I was stunned by this novel. As a Vietnamese Canadian, unfortunately I've never delved into Vietnam's past on my father's side of...moreAbsolutely beautiful.
I was stunned by this novel. As a Vietnamese Canadian, unfortunately I've never delved into Vietnam's past on my father's side of the family. After reading this, I have a newfound spark to discover more through books and first-person accounts of their experiences. And being in this situation, I sympathized with Maggie, who is on a journey to find out who her father was after their separation, but is labelled as an outside I've come to care about all the characters in this novel: Old Man Hung, whose enthusiasm for truly good phở I can appreciate (a trait I find in my own father), Bình and his quiet dedication to his family, Tu, carrying the hopes as the 'new generation,' Lan and her past with Hung, and even Phương, with his dreams to become a rapper.
The humour found in this novel are delights because they speak simple truths, like Tu's inner advice to tourists that want to mend the past with Vietnam (spend lots of money here!), that he keeps hidden as he smiles and nods as he takes them on special tours. Bình and Tu's loyalty to Old Man Hung is also evident whenever they criticize other phở places down to the very last drop, much to the dismay of the owner who can hear everything they're saying, as they're sitting there as customers!
I've begun to venture into Canadian fiction and I find that often times, authors seem to be limited by the label. It is a fact that we are a young country, and perhaps it is rather difficult to spin expansive historical tales, which I've found to be disappointing because I consider works of a Canadian author to be Canadian fiction. Maybe it's a very simplistic view of the literary world, but I don't believe the label should restrict the geographical means of a good story, especially living in a country where we unconsciously interact with so many different cultures on a daily basis.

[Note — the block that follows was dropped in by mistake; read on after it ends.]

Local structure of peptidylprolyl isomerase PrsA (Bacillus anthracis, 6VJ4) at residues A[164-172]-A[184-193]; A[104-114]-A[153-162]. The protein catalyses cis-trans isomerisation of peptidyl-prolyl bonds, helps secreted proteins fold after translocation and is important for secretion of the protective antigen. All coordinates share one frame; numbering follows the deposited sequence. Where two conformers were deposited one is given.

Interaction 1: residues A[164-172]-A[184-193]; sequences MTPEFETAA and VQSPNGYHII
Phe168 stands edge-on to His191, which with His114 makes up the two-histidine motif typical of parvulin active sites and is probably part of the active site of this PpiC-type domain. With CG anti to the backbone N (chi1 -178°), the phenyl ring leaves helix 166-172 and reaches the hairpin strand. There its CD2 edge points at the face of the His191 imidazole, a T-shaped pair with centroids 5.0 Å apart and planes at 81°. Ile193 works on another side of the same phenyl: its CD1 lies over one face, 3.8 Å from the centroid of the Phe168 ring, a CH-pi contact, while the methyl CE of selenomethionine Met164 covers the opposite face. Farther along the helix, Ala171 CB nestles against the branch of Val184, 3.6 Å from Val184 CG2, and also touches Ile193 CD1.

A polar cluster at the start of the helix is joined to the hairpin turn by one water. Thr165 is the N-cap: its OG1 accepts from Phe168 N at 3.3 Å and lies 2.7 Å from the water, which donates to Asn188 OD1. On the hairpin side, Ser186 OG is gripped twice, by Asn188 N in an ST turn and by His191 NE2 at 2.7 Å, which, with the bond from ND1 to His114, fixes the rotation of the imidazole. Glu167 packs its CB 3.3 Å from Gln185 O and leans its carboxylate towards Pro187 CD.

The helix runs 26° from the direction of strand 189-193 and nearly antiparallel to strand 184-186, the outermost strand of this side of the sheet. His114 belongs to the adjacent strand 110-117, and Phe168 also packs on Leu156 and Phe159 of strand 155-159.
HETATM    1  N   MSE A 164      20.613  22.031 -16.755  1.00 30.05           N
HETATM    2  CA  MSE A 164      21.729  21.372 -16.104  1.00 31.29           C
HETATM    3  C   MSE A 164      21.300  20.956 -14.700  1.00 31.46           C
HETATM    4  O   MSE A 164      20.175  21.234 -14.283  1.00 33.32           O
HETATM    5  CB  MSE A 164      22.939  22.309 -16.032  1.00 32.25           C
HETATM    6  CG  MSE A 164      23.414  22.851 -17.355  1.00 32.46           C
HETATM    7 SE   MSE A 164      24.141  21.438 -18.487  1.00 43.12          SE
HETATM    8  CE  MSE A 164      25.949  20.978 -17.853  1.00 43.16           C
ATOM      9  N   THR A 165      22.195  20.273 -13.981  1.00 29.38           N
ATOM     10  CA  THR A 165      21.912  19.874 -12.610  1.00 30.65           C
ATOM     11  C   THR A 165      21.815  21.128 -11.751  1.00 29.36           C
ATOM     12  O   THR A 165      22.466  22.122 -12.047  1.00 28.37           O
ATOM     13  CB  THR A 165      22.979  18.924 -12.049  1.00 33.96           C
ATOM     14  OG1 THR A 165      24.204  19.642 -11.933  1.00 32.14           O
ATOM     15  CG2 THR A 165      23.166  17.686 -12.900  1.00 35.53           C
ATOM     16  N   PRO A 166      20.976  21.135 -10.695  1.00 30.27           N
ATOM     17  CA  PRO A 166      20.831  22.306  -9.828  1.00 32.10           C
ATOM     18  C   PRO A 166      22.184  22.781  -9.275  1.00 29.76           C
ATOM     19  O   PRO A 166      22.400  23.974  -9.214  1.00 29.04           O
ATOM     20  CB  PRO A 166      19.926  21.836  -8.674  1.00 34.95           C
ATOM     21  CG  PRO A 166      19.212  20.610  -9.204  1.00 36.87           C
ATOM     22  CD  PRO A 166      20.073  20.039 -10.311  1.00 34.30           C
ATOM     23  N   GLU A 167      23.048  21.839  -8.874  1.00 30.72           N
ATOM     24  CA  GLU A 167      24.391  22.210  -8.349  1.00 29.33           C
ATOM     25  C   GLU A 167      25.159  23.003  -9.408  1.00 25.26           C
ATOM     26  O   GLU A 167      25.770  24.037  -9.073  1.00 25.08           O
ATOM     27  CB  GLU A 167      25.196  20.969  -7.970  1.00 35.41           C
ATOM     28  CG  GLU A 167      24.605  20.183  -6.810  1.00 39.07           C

This is one incredible read, and whether or not you have had the experience of visiting Vietnam (as I must one day), I should hope you appreciate the tips for knowing a good bowl of phở found here. If I've learned anything from my father, it's that truly amazing broth should engulf you in its aroma as the bowl of phở arrives in front of you. May you all find that bowl that you wouldn't mind having to start your day, 365 days of the year.;)(less)